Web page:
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Wearing deodorant, showering on a regular basis, and wearing clean clothing are common body odor treatments. Deodorant and antiperspirants are body odor treatments that focus on preventing underarm odor. Showering or taking a bath with soap is another way to treat foul body odor. An important thing to keep in mind is that no matter how clean a person is, he or she will usually begin to have body odor soon after wearing dirty shirts or pants. In addition, body odor treatments can sometimes have no effect because the condition is related to a health problem rather than a personal hygiene problem.
Many people find relief in wearing a deodorant or antiperspirant, both of which are often found in drug stores. These substances either prevent the underarms from sweating or kill the bacteria that makes a person’s sweat smelly. Sometimes purchasing these items from a store is ineffective because a person requires prescription-strength antiperspirant. A doctor can assess a person to determine if he or she sweats excessively and needs a special medication.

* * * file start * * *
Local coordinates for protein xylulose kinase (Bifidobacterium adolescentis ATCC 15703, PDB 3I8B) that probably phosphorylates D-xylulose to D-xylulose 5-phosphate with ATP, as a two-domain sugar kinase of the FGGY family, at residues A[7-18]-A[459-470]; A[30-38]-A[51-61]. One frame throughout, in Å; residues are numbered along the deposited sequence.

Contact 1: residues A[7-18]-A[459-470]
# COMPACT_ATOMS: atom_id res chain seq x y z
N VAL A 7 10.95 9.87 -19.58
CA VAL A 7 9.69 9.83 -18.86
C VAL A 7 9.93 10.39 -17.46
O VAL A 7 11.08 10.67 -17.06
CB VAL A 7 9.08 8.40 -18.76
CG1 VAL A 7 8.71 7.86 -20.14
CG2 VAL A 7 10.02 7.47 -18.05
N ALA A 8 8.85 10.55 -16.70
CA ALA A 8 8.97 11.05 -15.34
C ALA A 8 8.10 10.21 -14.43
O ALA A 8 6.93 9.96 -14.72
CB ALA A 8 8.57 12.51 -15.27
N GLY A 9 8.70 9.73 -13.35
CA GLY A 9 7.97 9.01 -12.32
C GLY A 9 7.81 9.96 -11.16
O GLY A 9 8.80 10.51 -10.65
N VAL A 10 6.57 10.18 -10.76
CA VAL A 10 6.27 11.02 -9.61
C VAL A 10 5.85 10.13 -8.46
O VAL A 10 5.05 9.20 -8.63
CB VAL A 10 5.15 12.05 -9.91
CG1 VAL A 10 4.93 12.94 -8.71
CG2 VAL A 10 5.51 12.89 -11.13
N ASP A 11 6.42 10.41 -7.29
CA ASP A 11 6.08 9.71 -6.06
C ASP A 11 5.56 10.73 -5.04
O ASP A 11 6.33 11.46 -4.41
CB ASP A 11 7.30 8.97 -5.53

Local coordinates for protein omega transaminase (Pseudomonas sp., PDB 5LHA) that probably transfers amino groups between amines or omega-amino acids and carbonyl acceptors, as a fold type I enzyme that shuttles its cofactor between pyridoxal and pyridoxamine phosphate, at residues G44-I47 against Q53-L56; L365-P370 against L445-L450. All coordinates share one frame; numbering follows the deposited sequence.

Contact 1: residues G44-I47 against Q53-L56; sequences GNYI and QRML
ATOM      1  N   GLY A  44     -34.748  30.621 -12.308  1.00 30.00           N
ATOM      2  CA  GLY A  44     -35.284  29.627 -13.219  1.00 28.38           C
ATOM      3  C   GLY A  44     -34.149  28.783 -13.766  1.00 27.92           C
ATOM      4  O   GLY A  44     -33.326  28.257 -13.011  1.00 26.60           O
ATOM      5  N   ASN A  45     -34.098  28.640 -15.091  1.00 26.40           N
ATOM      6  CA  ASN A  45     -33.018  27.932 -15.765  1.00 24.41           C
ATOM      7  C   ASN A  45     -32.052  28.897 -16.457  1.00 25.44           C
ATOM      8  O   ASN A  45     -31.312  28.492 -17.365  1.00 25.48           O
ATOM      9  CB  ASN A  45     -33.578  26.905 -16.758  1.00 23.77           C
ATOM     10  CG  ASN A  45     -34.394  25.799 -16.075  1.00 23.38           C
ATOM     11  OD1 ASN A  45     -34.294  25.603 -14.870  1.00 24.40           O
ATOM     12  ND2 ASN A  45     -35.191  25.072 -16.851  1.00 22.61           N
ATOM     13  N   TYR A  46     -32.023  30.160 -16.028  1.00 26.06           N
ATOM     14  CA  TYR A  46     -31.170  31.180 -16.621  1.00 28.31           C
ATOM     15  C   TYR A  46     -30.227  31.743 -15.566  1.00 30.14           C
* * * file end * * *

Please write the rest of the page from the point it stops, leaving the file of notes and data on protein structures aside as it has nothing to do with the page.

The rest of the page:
Showering on a regular basis is a common way to treat body odor. When showering, the person should focus on washing his or her underarms and private parts. If the body odor remains after scrubbing, switching soap or exfoliating the offending areas may help. It is worth noting that some people have a foul body odor because of health issues, and it cannot be washed away. This must be assessed and possibly treated by a health professional.
Wearing clean clothing is important and can avoid the need of using other body odor treatments. When a person wears clothing, the bacteria under his or her arms and other sweaty places rubs off on the clothing. This bacteria can breed and become abundant the next time the clothing is worn but not washed. Some people find that they have offensive body odor even when freshly showered, and the problem could be that, while they themselves are clean, their clothing is not. It is common for people not to wash certain garments, such as jeans, outerwear, and dry clean–only tops, after every use, but these pieces of clothing can still be home to bacteria that cause body odor.
Sometimes body odor treatments offer no relief. For example, some people have a very rare disorder that cannot be treated. It causes them to have a strong, fishy body odor. The condition can be managed by avoiding certain types of foods.
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